As Iran struggles with a devastating coronavirus outbreak, a broken economy and a severe shortage of medical equipment, it says that U.S. trade sanctions are taking Iranian lives and has called for the United States to lift them on humanitarian grounds.
Iran’s plea is gaining traction around the globe, winning support from allies like Russia and China, but also the European Union, the United Nations secretary-general, rights groups and nearly three dozen members of Congress, who have appealed to the Trump administration to suspend the sanctions for as long as Iran is battling the coronavirus.
Iran, a global epicenter of the virus, has confirmed more than 47,000 cases and more than 3,000 deaths, although public health experts estimate the real toll to be several times higher.
“We had always said the sanctions are unjust, but coronavirus revealed this injustice to the world,” Foreign Minister Javad Zarif said in a recent video message, which he began by removing a surgical mask from his face with blue latex gloves. He referred to the sanctions as “economic terrorism.”
The issue has raised questions about the collision of punishing U.S. sanctions with a deadly pandemic, including whether Iran is trying to exploit the crisis to achieve a long-held goal of lifting sanctions, whether the United States is using the virus to squeeze Iran beyond what sanctions alone could do, and what responsibility the United States has for a disaster caused at least partly by Iran’s own inept response.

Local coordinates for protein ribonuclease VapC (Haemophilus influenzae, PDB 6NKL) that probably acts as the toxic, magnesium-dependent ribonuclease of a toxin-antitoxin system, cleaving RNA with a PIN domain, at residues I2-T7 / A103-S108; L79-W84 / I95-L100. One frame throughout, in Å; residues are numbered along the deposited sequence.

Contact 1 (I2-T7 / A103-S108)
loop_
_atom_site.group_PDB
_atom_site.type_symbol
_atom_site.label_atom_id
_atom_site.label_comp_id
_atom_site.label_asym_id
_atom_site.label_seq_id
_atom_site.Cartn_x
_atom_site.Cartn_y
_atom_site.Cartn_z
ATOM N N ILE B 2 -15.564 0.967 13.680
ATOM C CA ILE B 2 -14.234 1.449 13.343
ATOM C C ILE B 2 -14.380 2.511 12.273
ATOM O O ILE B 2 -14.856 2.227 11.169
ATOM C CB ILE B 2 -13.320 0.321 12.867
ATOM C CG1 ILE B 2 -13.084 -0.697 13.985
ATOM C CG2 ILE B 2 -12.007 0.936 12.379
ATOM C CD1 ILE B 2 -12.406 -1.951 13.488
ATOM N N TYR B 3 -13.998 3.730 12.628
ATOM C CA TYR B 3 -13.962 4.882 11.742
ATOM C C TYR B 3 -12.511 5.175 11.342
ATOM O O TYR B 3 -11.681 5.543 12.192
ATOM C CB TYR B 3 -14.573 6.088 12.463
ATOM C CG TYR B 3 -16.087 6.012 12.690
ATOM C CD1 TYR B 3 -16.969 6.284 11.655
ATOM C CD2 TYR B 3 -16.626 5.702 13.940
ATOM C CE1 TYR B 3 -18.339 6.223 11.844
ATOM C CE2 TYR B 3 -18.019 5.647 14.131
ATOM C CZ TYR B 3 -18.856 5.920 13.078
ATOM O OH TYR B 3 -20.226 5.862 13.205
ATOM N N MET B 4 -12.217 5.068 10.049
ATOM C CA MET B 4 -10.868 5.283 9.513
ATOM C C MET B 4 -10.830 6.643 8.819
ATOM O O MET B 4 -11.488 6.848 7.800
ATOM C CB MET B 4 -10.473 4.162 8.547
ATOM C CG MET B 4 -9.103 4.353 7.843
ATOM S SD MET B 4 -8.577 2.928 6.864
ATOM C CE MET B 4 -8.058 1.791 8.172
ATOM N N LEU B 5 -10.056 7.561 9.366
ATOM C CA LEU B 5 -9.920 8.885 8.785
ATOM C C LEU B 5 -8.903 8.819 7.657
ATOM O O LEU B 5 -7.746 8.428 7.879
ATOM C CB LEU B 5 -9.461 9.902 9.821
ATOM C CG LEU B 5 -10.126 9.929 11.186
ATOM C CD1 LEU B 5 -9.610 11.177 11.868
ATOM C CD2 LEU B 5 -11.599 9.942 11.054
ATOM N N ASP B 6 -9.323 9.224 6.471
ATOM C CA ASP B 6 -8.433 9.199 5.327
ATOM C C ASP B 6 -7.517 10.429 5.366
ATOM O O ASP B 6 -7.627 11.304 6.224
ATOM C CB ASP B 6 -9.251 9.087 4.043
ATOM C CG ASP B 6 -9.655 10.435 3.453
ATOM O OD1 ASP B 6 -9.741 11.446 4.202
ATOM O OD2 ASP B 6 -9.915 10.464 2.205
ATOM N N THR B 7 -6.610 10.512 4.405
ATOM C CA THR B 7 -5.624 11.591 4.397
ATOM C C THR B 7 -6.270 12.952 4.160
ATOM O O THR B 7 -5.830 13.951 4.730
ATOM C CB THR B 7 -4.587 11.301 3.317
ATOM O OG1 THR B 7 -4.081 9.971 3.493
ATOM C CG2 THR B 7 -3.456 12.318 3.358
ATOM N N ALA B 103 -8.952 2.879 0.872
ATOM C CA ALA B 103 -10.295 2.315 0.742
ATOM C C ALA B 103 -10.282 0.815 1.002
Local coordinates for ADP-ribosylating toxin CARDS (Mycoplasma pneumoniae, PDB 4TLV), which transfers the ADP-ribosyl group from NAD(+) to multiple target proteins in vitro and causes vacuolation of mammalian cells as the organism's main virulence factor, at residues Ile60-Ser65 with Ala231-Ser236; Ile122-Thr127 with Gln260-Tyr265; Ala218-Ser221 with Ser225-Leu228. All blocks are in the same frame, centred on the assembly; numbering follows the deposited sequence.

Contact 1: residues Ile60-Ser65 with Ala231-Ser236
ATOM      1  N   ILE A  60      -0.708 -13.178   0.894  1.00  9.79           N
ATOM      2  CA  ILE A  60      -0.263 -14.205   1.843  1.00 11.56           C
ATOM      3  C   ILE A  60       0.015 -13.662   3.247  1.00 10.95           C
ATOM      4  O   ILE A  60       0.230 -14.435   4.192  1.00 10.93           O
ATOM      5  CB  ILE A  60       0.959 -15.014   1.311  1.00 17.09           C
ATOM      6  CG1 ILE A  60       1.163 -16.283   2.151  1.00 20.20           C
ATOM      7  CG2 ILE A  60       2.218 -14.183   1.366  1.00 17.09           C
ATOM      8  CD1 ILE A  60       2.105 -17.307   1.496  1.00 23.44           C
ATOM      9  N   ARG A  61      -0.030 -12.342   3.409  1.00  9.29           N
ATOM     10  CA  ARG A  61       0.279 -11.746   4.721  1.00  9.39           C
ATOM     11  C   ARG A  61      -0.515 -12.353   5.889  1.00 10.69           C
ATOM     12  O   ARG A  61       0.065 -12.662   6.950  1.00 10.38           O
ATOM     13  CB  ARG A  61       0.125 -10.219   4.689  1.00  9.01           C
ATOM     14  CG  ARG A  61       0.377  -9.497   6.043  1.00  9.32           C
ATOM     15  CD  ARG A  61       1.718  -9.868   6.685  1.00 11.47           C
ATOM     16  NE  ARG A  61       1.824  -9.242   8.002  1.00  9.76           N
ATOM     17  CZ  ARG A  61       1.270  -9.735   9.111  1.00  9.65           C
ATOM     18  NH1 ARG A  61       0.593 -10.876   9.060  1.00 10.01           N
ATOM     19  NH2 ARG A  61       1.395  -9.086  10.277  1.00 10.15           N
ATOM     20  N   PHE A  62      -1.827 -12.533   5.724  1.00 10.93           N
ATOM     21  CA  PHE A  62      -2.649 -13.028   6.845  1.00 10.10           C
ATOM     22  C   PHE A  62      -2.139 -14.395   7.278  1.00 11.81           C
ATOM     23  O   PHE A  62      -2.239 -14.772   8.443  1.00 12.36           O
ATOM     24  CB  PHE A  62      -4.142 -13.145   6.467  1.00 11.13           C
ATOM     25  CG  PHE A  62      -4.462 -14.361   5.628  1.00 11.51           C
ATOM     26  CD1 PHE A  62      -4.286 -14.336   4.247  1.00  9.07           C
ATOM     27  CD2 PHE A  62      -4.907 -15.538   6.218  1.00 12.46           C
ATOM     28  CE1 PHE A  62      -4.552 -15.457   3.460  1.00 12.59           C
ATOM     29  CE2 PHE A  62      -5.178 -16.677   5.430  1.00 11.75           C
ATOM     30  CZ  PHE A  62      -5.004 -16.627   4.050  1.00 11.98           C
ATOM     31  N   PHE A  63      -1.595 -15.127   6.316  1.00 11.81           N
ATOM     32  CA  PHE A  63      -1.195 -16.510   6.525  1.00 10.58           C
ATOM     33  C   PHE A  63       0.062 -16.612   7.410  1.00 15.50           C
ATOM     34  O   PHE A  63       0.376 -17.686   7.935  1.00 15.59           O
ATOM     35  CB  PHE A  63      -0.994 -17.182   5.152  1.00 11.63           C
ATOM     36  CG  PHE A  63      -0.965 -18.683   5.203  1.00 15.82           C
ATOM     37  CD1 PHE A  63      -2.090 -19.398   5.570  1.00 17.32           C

Secretary of State Mike Pompeo has been unequivocal, saying in a tweet Saturday that Iran’s “concerted effort to lift U.S. sanctions isn’t about fighting the pandemic. It’s about cash for the regime leaders.”
He has accused Iran’s leaders of “trying to avoid responsibility for their grossly incompetent and deadly governance.”
When Zarif accused the United States of waging “medical terror,” State Department spokeswoman Morgan Ortagus tweeted “Stop lying,” adding, “It’s not the sanctions. It’s the regime.”
If anything, the United States has doubled down, imposing fresh sanctions as recently as two weeks ago, even as it offered Iran medical aid to help combat the pandemic; aid Iran has refused.
The United States frequently reiterates that the sanctions exempt the sale of medicine and medical devices, however U.S. secondary sanctions on financial institutions and companies that do business with Iran have made it nearly impossible for Iran to buy items like ventilators to treat coronavirus patients.
The sanctions “have largely deterred international banks and firms from participating in commercial or financial transactions with Iran, including for exempted humanitarian transactions, due to the fear of triggering U.S. secondary sanctions on themselves,” Human Rights Watch found in a report last year, months before the coronavirus emerged.
Now the need for such equipment is urgent.
“U.S. sanctions are stopping medical equipment from being sent to Iran,” Sen. Chris Murphy, D-Conn., said in a tweet Tuesday. “As a result, innocent people are dying.”
Iran’s leadership also bears a share of the blame for its fumbling response to the crisis.
The virus was first detected in Iran in late February, but the government, ignoring the advice of its own health experts, took no action to enforce social distancing or lock down affected areas until this week, allowing the virus to spread unchecked and turning Iran into a regional hub for the outbreak.
The government came under fire for underreporting the number of cases and playing down the threat, while rivalries between the government and the military left the country wondering who was in charge of containing the pandemic.
On top of that, Iran’s supreme leader, Ayatollah Ali Khamenei, rejected the U.S. offer of humanitarian assistance, claiming that the virus was “created by America.” Analysts said that accepting U.S. aid was also seen as politically untenable — it would not fix the economy or end sanctions but would have the undesirable effect of making the United States look benevolent.